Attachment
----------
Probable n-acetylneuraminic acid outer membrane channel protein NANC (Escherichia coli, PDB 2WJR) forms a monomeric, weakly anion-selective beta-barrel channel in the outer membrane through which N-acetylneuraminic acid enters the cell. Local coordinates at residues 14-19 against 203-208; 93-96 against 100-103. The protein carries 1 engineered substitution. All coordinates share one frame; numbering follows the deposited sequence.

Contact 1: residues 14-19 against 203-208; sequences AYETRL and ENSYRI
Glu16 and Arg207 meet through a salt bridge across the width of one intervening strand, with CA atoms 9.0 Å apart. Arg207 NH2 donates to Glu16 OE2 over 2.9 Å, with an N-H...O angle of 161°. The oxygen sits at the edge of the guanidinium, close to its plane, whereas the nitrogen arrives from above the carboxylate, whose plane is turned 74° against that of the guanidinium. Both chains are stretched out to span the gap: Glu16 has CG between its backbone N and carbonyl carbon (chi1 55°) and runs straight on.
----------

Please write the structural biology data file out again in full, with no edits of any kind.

Probable n-acetylneuraminic acid outer membrane channel protein NANC (Escherichia coli, PDB 2WJR) forms a monomeric, weakly anion-selective beta-barrel channel in the outer membrane through which N-acetylneuraminic acid enters the cell. Local coordinates at residues 14-19 against 203-208; 93-96 against 100-103. The protein carries 1 engineered substitution. All coordinates share one frame; numbering follows the deposited sequence.

Contact 1: residues 14-19 against 203-208; sequences AYETRL and ENSYRI
Glu16 and Arg207 meet through a salt bridge across the width of one intervening strand, with CA atoms 9.0 Å apart. Arg207 NH2 donates to Glu16 OE2 over 2.9 Å, with an N-H...O angle of 161°. The oxygen sits at the edge of the guanidinium, close to its plane, whereas the nitrogen arrives from above the carboxylate, whose plane is turned 74° against that of the guanidinium. Both chains are stretched out to span the gap: Glu16 has CG between its backbone N and carbonyl carbon (chi1 55°) and runs straight on.